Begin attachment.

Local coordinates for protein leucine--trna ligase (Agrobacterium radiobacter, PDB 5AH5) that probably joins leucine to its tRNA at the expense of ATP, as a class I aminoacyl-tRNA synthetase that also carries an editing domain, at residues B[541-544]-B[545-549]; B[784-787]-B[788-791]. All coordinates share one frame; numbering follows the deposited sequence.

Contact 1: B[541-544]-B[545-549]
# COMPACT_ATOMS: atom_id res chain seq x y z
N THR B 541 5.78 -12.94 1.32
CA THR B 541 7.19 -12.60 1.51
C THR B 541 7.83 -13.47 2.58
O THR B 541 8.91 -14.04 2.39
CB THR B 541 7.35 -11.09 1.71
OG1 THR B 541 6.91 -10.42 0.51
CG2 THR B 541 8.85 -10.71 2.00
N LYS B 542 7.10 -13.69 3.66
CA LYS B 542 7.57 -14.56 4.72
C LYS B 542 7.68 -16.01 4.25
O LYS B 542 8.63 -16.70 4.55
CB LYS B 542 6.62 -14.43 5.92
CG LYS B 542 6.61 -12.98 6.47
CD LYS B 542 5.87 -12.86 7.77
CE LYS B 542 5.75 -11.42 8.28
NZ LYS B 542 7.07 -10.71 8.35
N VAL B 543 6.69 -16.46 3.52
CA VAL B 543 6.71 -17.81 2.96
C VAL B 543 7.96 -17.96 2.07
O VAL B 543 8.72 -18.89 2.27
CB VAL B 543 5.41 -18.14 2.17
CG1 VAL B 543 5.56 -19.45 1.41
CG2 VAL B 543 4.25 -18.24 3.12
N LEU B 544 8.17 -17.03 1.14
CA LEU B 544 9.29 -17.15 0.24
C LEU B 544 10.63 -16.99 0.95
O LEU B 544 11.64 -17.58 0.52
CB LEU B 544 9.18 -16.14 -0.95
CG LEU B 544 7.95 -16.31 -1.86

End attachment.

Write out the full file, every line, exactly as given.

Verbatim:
Local coordinates for protein leucine--trna ligase (Agrobacterium radiobacter, PDB 5AH5) that probably joins leucine to its tRNA at the expense of ATP, as a class I aminoacyl-tRNA synthetase that also carries an editing domain, at residues B[541-544]-B[545-549]; B[784-787]-B[788-791]. All coordinates share one frame; numbering follows the deposited sequence.

Contact 1: B[541-544]-B[545-549]
# COMPACT_ATOMS: atom_id res chain seq x y z
N THR B 541 5.78 -12.94 1.32
CA THR B 541 7.19 -12.60 1.51
C THR B 541 7.83 -13.47 2.58
O THR B 541 8.91 -14.04 2.39
CB THR B 541 7.35 -11.09 1.71
OG1 THR B 541 6.91 -10.42 0.51
CG2 THR B 541 8.85 -10.71 2.00
N LYS B 542 7.10 -13.69 3.66
CA LYS B 542 7.57 -14.56 4.72
C LYS B 542 7.68 -16.01 4.25
O LYS B 542 8.63 -16.70 4.55
CB LYS B 542 6.62 -14.43 5.92
CG LYS B 542 6.61 -12.98 6.47
CD LYS B 542 5.87 -12.86 7.77
CE LYS B 542 5.75 -11.42 8.28
NZ LYS B 542 7.07 -10.71 8.35
N VAL B 543 6.69 -16.46 3.52
CA VAL B 543 6.71 -17.81 2.96
C VAL B 543 7.96 -17.96 2.07
O VAL B 543 8.72 -18.89 2.27
CB VAL B 543 5.41 -18.14 2.17
CG1 VAL B 543 5.56 -19.45 1.41
CG2 VAL B 543 4.25 -18.24 3.12
N LEU B 544 8.17 -17.03 1.14
CA LEU B 544 9.29 -17.15 0.24
C LEU B 544 10.63 -16.99 0.95
O LEU B 544 11.64 -17.58 0.52
CB LEU B 544 9.18 -16.14 -0.95
CG LEU B 544 7.95 -16.31 -1.86